The Science—and Art—of Team Facilitation

08/22/2018 | 6 mins |
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Summary

Three areas influence good team facilitation: team development stages, structure, and discussion management.  Nicki Roth discusses how leaders can navigate each to get the most from their team interactions.  

As your team files out of the weekly leadership meeting, what do you imagine they are thinking? “Fantastic meeting!” “What a great exchange of ideas.” “I’m so glad that we arrived at a timely decision so we can move forward.” If so, you must have a great imagination, or maybe you are one of the fortunate few who has mastered the hard work of planning and facilitating teams. Sadly, most of us walk out of team meetings and wish we had that hour back.

Facilitating teams and the meetings you have with them is among the most vexing and frequent concerns of my leadership clients. The challenges fall into three buckets: insufficient or no team facilitation skills, few positive examples in their experience banks, and challenging group dynamics. The good news is that it is possible to learn team facilitation skills. There is a science you can study and practice. Team dynamics, however, are more complex, nuanced, and daunting. This is where the art of facilitation comes in.

Three Things that Impact Good Team Facilitation

There are three areas that influence good team facilitation: team development stages, structure, and discussion management.

  • Forming, storming, norming, and performing. These are the stages of team development. Members convene and set goals during the forming stage. At this point, team members are primarily interested in the ”who” and the ”what” questions: Who are the people I’m working with? Who is running the show? What are we supposed to be doing together? As those questions are answered, the team moves into the storming phase. Opposition and subgroups develop as members jockey for favorable status with the leader. During this tough phase, it is the leader’s role to help team members accept their differences and focus on what needs to be accomplished. This paves the way for formal and informal norms to develop, and the group settles into a good operational rhythm. The team can then buckle down to perform its work productively. (For further reading, I recommend reading this summary of Bruce Tuckman’s model.)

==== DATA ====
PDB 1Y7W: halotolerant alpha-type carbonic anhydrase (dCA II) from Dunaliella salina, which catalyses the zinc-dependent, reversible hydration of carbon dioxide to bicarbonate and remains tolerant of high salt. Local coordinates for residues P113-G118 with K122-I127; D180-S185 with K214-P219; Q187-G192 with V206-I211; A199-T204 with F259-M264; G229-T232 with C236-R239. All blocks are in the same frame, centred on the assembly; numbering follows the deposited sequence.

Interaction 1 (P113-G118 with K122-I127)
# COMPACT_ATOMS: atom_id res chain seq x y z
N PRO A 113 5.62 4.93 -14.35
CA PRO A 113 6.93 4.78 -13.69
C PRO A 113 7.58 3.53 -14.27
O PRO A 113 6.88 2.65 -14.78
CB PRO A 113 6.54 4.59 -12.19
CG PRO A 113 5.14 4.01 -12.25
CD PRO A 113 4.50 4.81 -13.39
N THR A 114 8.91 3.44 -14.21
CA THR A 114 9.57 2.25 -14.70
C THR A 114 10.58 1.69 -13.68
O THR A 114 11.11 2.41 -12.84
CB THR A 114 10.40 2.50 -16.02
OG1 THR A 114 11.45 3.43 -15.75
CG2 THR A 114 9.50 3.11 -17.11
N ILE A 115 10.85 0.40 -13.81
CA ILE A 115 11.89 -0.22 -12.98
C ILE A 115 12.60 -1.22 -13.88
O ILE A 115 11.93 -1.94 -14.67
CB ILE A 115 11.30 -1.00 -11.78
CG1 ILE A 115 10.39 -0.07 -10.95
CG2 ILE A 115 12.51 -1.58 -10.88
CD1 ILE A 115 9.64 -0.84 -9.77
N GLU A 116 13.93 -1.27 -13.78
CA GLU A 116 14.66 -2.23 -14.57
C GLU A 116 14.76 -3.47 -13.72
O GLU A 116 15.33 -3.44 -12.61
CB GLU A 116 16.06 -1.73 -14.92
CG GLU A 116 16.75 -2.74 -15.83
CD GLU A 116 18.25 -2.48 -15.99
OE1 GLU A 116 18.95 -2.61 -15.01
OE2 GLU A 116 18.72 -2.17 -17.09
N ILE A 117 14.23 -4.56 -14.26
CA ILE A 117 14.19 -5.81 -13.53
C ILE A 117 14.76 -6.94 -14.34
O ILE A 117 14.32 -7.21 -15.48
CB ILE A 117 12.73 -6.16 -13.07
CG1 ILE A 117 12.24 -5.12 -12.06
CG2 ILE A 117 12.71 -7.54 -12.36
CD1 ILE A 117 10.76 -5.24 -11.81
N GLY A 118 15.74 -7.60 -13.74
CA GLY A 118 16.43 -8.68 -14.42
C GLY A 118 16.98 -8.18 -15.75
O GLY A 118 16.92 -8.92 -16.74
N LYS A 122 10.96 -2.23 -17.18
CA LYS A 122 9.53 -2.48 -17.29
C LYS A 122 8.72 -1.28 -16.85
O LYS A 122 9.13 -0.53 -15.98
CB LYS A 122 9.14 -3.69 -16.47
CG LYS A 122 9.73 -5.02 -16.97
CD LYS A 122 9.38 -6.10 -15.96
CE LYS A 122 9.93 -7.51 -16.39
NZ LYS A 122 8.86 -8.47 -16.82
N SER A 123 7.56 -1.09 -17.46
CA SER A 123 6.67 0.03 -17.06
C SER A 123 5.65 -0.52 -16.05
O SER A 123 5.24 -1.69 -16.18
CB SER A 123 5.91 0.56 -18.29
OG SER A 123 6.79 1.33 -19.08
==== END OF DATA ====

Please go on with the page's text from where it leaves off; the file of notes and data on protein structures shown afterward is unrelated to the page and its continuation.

• Structure is essential for team meetings. Good disciplines to establish structure include agendas, time management, note taking, and follow up on action items. A meeting without an agenda is bound for failure. Be sure that it is not overcrowded or only filled with status updates. Each item needs time for explanation, discussion, and identification of what happens next. At the end of the meeting, share notes with follow-up actions to hold team members responsible for decisions made during the discussion.
  • Manage the voices. All teams have members who like to take over the conversation, cut people off, sit silently, and/or shoot down ideas. Your job is to ask some to back off and others to speak up. “I’d like to hear from Susan” is a polite way to stop Andy. “Jerry, you clearly have something on your mind” invites the cross-armed, scowl-faced team member to enter the discussion or to mind his body language. Properly directing the flow of conversation to equalize it will encourage quiet people to join in and respectfully tamp down the disrupters.

A Facilitation Success Story

One of my clients, Janelle, developed several habits to calm her own anxiety and manage potentially disruptive team dynamics. She set an agenda for each meeting, and during the meeting, she would began each agenda item with a one- or two-sentence description followed by an open-ended question: “We have a budget gap of $7,000 that we need to close before the next fiscal year. We had some unexpected facilities expenses that needed to be handled. I’d like to get some shared thinking on this. Without protecting your own turf too intensely, where can we find the funds?” She became very adept at these opening questions to signal her preference for a collective instead of a territorial direction for the conversation.